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Part I - Schoolyard Graffiti

Part I - The Beginning of War

“I wake up every day praying this is a temporary situation and that life will get better soon, but it’s been six years now.”

I often sit with refugees from Syria and ask how they think the war started. Now that it’s been six years, we all tend to forget. These refugees do not. When I met with Abu Mohammed, I asked him that same question, and he replied exactly as the other Syrian refugees did. Abu Mohammed described how he would never forget that day six years ago when the unrest began and eventually would force him to leave his home. He told me it all began with graffiti.

Abu Mohammed was a small business owner in Daraa, a city in Southern Syria, where the first protests began. He said the war started when children from his village spray-painted anti-government sentiment on a wall in their school.

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They committed a dumb, rebellious act, but they were not revolutionaries; they were misguided teenagers. Under most circumstances, this type of juvenile behavior would result in punishment by the school administration or possible charges from police requiring a certain number of community service hours to clean up the graffiti, but not in Daraa. With the recent Arab Spring uprisings in Egypt and Tunisia on their minds, local authorities took swift, severe action. The day after the graffiti appeared in 2011, police rounded up schoolchildren in Daraa. Students were interrogated and tortured, and parents were told they never would see their kids again. This caused an outcry from parents that ignited protests in the small town. Many from within the country have different opinions on what actually happened, but we do know that a revolution was born.

For Abu Mohammed, the origin of the Syrian war was also the beginning of a revolution that would change his family forever.

While angry tempers flared in the city, Abu Mohammed continued to run his small business as usual and prayed the turmoil would end. Until one night without warning he and his brothers were accused of being terrorists and arrested. Abu Mohammed was beaten and tortured for nearly a month, leaving him partially disabled. His father paid a bribe to officials in order to change his charge from “terrorist” to “thief,” and he was eventually released.

After being set free, Abu Mohammed received a call from the hospital to pick up one of his brothers (who had been arrested with him that dreadful night weeks ago). Upon arrival he simply was handed a bag, which contained pieces of his brother’s body. Later that same day, Abu Mohammed was called to pick up his other brother, who also had been killed. He found his brother stripped naked and shot dead.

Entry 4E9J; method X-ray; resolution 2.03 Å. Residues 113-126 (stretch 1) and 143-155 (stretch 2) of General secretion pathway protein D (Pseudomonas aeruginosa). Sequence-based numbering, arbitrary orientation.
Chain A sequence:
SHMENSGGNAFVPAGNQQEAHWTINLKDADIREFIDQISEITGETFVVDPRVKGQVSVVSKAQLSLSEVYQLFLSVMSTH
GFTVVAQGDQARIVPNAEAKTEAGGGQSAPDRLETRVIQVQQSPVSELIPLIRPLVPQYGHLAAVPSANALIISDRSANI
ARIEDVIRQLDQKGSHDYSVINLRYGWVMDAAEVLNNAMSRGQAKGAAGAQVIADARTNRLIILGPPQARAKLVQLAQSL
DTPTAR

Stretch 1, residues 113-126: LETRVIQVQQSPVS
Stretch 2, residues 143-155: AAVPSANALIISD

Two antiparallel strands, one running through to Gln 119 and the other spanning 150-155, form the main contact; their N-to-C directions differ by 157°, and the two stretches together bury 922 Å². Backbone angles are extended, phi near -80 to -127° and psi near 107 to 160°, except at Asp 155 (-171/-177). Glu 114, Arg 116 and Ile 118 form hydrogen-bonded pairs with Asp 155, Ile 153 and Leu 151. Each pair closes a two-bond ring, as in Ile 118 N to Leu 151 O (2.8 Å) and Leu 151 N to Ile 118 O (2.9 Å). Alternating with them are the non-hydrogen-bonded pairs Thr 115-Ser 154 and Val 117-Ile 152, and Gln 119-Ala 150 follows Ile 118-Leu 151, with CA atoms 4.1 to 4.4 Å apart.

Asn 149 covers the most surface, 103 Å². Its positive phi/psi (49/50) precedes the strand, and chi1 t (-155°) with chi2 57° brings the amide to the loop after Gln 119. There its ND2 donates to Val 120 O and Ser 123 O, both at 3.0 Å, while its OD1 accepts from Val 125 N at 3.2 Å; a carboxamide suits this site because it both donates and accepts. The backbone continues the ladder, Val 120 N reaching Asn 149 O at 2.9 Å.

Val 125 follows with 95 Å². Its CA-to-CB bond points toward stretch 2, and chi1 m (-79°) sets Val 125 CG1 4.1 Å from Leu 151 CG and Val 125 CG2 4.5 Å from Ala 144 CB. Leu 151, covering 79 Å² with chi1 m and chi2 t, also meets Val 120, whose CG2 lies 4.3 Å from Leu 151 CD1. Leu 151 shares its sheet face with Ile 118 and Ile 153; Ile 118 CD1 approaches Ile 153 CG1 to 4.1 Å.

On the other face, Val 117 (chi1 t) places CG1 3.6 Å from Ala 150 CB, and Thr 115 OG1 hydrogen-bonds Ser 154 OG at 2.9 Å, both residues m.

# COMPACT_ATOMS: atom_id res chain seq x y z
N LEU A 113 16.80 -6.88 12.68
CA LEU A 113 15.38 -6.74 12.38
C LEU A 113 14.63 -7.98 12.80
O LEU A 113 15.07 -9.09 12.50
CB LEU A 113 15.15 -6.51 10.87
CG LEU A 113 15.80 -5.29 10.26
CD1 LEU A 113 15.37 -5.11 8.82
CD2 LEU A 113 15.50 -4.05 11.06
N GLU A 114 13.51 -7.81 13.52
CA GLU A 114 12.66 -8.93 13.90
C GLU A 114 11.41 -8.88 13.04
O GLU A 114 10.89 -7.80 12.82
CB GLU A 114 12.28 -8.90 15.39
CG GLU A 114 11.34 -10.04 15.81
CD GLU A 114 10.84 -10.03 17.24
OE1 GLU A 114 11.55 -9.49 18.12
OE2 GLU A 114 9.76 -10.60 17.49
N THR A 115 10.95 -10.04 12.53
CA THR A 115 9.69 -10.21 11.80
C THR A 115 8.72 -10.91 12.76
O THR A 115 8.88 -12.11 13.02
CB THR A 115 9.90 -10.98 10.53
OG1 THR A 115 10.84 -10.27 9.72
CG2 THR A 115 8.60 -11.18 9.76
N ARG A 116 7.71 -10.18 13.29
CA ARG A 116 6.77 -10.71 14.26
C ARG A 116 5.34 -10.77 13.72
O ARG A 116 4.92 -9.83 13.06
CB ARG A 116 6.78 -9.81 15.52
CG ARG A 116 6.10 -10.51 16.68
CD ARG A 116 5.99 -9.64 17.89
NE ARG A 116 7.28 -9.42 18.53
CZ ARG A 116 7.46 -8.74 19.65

Fearful for his own life, Abu Mohammed made the decision that day to flee to Lebanon with his eight family members. His youngest son was just 2 years old at the time, so he wrapped the young boy around his chest and led his family through fields, crawling on arms and elbows, as sniper fire tore through the area. He was shot in the ankle but made it to safety with his family.

Many refugees like Abu Mohammed and his family experience such unbelievable hardship. The truth is: refugees would not risk their lives to flee the dangers of war if they could have survived at home, but just like for Abu Mohammed, the miseries of war continue far after they escape their homeland. Many settle in makeshift tents that line Lebanon’s Beqaa Valley where it is expensive and illegal to work.

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Abu Mohammed says, “I wake up every day praying this is a temporary situation and that life will get better soon, but it’s been six years now. I’m starting to lose hope. My baby only remembers a life of war and he’s eight years old now.”

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This family knows first-hand the fear of death, the stigma of living as outcasts with a label, they know what it means to be hungry and cold, and to experience utter hopelessness. My mind drifts from the on-going conversation to how we can help. The next words I hear from Abu Mohammed cause me to straighten in my seat and lean in to listen…“My deepest sadness began after we escaped death.”


Stay tuned for the next blog in this two-part series, Escaping Death: The Beginning of Sorrows.